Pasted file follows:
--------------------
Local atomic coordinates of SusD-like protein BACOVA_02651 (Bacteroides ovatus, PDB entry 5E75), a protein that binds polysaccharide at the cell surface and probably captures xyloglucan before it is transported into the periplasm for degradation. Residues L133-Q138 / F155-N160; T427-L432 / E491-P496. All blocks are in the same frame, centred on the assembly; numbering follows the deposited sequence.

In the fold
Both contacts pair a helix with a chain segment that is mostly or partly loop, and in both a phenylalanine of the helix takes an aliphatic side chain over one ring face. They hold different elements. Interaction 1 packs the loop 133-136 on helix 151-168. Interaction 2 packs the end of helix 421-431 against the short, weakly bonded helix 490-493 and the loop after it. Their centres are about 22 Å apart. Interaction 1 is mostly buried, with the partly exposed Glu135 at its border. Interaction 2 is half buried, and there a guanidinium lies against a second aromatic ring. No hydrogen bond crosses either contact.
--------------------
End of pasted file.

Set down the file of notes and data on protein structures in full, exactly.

Local atomic coordinates of SusD-like protein BACOVA_02651 (Bacteroides ovatus, PDB entry 5E75), a protein that binds polysaccharide at the cell surface and probably captures xyloglucan before it is transported into the periplasm for degradation. Residues L133-Q138 / F155-N160; T427-L432 / E491-P496. All blocks are in the same frame, centred on the assembly; numbering follows the deposited sequence.

In the fold
Both contacts pair a helix with a chain segment that is mostly or partly loop, and in both a phenylalanine of the helix takes an aliphatic side chain over one ring face. They hold different elements. Interaction 1 packs the loop 133-136 on helix 151-168. Interaction 2 packs the end of helix 421-431 against the short, weakly bonded helix 490-493 and the loop after it. Their centres are about 22 Å apart. Interaction 1 is mostly buried, with the partly exposed Glu135 at its border. Interaction 2 is half buried, and there a guanidinium lies against a second aromatic ring. No hydrogen bond crosses either contact.